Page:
Techniques to handle Thrashing
Prerequisite – Virtual Memory
Thrashing is a condition or a situation when the system is spending a major portion of its time servicing the page faults, but the actual processing done is very negligible.
Thrashing has an impact on the operating system’s execution performance. Thrashing also causes serious performance issues with the operating system. When the CPU’s usage is low, the process scheduling mechanism tries to load multiple processes into memory at the same time, increasing the degree of Multi programming.
In this case, the number of processes in the memory exceeds the number of frames available in the memory. Each process is given a set number of frames to work with.
If a high-priority process arrives in memory and the frame is not vacant at the moment, the other process occupying the frame will be moved to secondary storage, and the free frame will be allotted to a higher-priority process.
We may also argue that as soon as the memory is full, the procedure begins to take a long time to swap in the required pages. Because most of the processes are waiting for pages, the CPU utilization drops again.
As a result, a high level of multi programming and a lack of frames are two of the most common reasons for thrashing in the operating system.
The basic concept involved is that if a process is allocated too few frames, then there will be too many and too frequent page faults. As a result, no useful work would be done by the CPU and the CPU utilization would fall drastically. The long-term scheduler would then try to improve the CPU utilization by loading some more processes into the memory thereby increasing the degree of multi programming. This would result in a further decrease in the CPU utilization triggering a chained reaction of higher page faults followed by an increase in the degree of multi programming, called Thrashing.
Locality Model –
A locality is a set of pages that are actively used together. The locality model states that as a process executes, it moves from one locality to another. A program is generally composed of several different localities which may overlap.
For example, when a function is called, it defines a new locality where memory references are made to the instructions of the function call, it’s local and global variables, etc. Similarly, when the function is exited, the process leaves this locality.
Techniques to handle:
1. Working Set Model –
This model is based on the above-stated concept of the Locality Model.
The basic principle states that if we allocate enough frames to a process to accommodate its current locality, it will only fault whenever it moves to some new locality. But if the allocated frames are lesser than the size of the current locality, the process is bound to thrash.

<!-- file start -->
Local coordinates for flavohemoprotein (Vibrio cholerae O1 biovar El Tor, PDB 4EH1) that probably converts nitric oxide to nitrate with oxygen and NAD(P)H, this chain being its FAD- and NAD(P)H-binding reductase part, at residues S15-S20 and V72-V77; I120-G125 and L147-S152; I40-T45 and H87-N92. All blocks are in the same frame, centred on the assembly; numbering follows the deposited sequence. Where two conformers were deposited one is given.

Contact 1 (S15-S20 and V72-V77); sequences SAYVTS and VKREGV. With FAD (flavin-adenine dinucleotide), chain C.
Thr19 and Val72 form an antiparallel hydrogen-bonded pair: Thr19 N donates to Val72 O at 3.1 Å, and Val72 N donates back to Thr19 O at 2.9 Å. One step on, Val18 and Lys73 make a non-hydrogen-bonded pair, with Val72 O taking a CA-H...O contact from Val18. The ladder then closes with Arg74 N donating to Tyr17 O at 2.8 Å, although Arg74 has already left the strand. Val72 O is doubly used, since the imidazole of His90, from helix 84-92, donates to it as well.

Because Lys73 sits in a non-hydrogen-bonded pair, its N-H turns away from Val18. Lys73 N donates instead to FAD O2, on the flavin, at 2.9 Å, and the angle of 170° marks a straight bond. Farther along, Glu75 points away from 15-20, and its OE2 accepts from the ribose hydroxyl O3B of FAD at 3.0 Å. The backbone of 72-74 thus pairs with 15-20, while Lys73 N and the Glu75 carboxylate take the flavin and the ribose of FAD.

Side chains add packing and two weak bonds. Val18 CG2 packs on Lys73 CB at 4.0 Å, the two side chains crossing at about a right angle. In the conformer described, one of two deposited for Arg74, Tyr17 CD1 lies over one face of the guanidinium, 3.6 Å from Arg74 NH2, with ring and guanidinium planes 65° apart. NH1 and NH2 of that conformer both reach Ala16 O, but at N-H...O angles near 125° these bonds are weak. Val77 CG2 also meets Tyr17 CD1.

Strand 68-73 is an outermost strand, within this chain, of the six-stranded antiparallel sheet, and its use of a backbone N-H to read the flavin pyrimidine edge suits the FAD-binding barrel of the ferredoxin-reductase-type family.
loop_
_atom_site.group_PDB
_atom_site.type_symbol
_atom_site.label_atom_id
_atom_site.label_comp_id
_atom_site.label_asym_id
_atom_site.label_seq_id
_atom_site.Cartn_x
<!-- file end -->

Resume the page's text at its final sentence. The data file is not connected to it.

According to this model, based on parameter A, the working set is defined as the set of pages in the most recent ‘A’ page references. Hence, all the actively used pages would always end up being a part of the working set.
The accuracy of the working set is dependent on the value of parameter A. If A is too large, then working sets may overlap. On the other hand, for smaller values of A, the locality might not be covered entirely.
If D is the total demand for frames and is the working set size for process i,
Now, if ‘m’ is the number of frames available in the memory, there are 2 possibilities:
- (i) D>m i.e. total demand exceeds the number of frames, then thrashing will occur as some processes would not get enough frames.
- (ii) D<=m, then there would be no thrashing.
2. Page Fault Frequency –
A more direct approach to handling thrashing is the one that uses the Page-Fault Frequency concept.
The problem associated with Thrashing is the high page fault rate and thus, the concept here is to control the page fault rate.
If the page fault rate is too high, it indicates that the process has too few frames allocated to it. On the contrary, a low page fault rate indicates that the process has too many frames.
Upper and lower limits can be established on the desired page fault rate as shown in the diagram.
If the page fault rate falls below the lower limit, frames can be removed from the process. Similarly, if the page fault rate exceeds the upper limit, more frames can be allocated to the process.
In other words, the graphical state of the system should be kept limited to the rectangular region formed in the given diagram.
Here too, if the page fault rate is high with no free frames, then some of the processes can be suspended and frames allocated to them can be reallocated to other processes. The suspended processes can then be restarted later.